I said goodbye to an old friend yesterday. In some ways it was exactly what I thought it would be. Not much has changed in the funeral mass of the Catholic Church since the 2nd Vatican council approved the move to an English mass after all.
Other things (mostly people), surprised me. People who I never would have bet against making it were missing for a variety of reasons. People I don't remember having a kind words for Packy in High School were crying like it was their son and not Tom and Sally's first born that was taken much too young.
I understand no one knows what to say all the time at these things. I knew his mother just needed a lot of hugs, because she reached for one any time I was within arm's reach. She also needed to know she wasn't losing all contact with us just because he was gone. One thing I have come to realize over the years since high school is that there are some relationships that just ARE. I had not seen Sally in more than twenty years when I walked into that church yesterday, but the hug I received and the obvious thankfulness that I had made it there to be with the family didn't need explanation.
With his Dad, who had lost his firstborn son and with whom I should have been able to empathize, I know I came off sounding like a freshman on one of his intro to journalism classes. We had a strong student-teacher dynamic in school but it wasn't very deep or personal. Why is the first thing we ask "How are you doing?" Or "Are you ok?"???? Shouldn't we know the answers to those two questions without opening our mouths and looking like morons? We say them anyway, especially or maybe because we don't know what else to say when we know Ok is at a minimum weeks away, and there is still a lot of shock and grief for us all to work through before we can really know how we are coping with this loss.
On one side of the gymnasium we had a family clearly grieving. Sisters, brothers, aunts, and uncles. Among them were a scattering of good friends that either now or at various times in the past felt like part of the family. We were standing around sharing stories about Patrick that made us laugh or cry. Often stories that needed to be protected and remembered but not amplified by the PA system. From this group came a stream of people to the microphone to share stories with a wider audience about the amazing and complex person who the world had lost.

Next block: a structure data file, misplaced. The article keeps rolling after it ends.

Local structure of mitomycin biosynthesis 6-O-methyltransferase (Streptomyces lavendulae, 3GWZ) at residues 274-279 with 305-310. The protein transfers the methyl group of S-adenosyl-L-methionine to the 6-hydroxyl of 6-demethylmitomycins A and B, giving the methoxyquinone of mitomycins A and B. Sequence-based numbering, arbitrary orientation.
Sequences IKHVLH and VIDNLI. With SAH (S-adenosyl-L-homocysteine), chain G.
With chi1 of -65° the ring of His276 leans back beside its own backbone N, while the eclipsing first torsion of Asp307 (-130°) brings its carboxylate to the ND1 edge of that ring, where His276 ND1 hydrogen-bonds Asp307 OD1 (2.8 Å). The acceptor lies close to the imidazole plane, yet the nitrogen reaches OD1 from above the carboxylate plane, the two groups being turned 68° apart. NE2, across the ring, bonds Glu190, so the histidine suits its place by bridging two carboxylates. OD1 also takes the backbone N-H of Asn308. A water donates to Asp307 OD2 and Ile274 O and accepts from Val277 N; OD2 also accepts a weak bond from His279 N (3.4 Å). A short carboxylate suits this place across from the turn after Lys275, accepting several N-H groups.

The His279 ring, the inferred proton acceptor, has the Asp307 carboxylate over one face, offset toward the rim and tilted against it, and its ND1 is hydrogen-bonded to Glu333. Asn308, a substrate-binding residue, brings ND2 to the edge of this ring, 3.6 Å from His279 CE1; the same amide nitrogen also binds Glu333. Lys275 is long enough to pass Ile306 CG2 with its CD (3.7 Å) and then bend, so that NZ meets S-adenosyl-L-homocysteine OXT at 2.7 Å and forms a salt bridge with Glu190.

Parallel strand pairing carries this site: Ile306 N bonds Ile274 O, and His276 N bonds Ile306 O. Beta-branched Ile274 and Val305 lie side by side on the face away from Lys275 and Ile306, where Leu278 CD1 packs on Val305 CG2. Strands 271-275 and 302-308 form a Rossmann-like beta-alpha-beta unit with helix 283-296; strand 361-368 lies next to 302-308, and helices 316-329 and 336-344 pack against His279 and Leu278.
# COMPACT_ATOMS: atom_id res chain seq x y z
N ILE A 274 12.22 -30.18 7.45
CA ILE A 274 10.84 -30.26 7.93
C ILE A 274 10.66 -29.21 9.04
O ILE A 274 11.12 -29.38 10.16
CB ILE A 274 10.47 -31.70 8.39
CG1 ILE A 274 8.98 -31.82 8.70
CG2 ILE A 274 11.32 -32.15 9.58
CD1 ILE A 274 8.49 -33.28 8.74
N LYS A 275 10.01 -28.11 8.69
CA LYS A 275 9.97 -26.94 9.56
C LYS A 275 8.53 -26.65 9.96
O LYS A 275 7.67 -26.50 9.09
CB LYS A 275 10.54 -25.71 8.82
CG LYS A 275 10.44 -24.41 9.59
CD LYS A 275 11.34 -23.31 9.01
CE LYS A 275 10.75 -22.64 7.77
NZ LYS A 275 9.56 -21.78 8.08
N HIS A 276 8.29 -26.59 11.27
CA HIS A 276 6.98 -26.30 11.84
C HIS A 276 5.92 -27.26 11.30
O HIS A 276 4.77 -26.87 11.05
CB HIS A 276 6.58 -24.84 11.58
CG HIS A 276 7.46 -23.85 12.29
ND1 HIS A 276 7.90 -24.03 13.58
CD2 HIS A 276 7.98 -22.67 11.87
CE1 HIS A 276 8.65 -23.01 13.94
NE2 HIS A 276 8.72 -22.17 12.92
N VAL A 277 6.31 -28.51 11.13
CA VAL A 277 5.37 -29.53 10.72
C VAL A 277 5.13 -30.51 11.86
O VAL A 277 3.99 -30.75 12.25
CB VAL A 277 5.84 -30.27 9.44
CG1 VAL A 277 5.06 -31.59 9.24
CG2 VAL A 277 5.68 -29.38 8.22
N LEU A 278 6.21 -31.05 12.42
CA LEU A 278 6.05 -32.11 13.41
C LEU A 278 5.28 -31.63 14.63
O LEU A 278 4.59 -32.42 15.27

On the other side of the room were a lot of Packy's former classmates, probably some friends and associates from work. Those who felt for whatever reason socially obligated to be there. They hit the buffet line, and milled around in the corner furthest from the PA so there was less chance anyone would ask them to say a few words.
We're all supposed to be adults now. All around forty (some much older) with lives, jobs, and many of us with kids of our own. Yet to hear half of the conversation my peers had today you would think they were still living in fraternity houses. The number of people talking about parties I threw in the early '90s shocked me, and some of the best parts were my knowledge that the guy talking was no where near my party that night. I hate to reduce myself to a variation on a pop culture reference that will be dated before most people read this post, but - Do you even funeral bro??
As things were winding down I was going to get together with some of the guys for some drinks and reality intruded. My daughter started texting me about power flickering and water dripping from the ceiling.
I get home and the dogs are barking, and product is waiting in boxes to be reviewed. I opened the first and it's candy, and in my mood that works great. It is a sample pack from a local confectionery we have reviewed before, The Candy Basket. This sampler contains Red Velvet Fudge, Pecan Rolls, and Divinity. All are done to perfection, and arrived fresh and soft to my door.. I can also confirm that they all pair well with both Teeling Irish Whiskey and Barterhouse 20yo Bourbon from the Orphan Barrel Collection that I also have sitting there needing to review. I know, I have a hard job sometimes.